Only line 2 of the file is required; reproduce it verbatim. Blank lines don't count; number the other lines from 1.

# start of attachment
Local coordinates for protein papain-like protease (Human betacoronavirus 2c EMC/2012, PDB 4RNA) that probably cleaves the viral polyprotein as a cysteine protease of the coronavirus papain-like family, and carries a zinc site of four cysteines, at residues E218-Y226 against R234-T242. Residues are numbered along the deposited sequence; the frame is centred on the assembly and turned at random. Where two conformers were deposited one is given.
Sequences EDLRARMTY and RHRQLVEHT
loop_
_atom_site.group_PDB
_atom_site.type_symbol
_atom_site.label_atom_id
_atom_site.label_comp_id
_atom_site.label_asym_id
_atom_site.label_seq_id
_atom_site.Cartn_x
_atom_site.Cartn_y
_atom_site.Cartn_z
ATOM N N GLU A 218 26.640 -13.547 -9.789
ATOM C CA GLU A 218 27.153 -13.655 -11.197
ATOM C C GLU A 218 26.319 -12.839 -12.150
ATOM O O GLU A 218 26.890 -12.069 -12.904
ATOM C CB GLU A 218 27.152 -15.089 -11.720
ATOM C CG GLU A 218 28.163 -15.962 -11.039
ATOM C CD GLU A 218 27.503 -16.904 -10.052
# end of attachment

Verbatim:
Sequences EDLRARMTY and RHRQLVEHT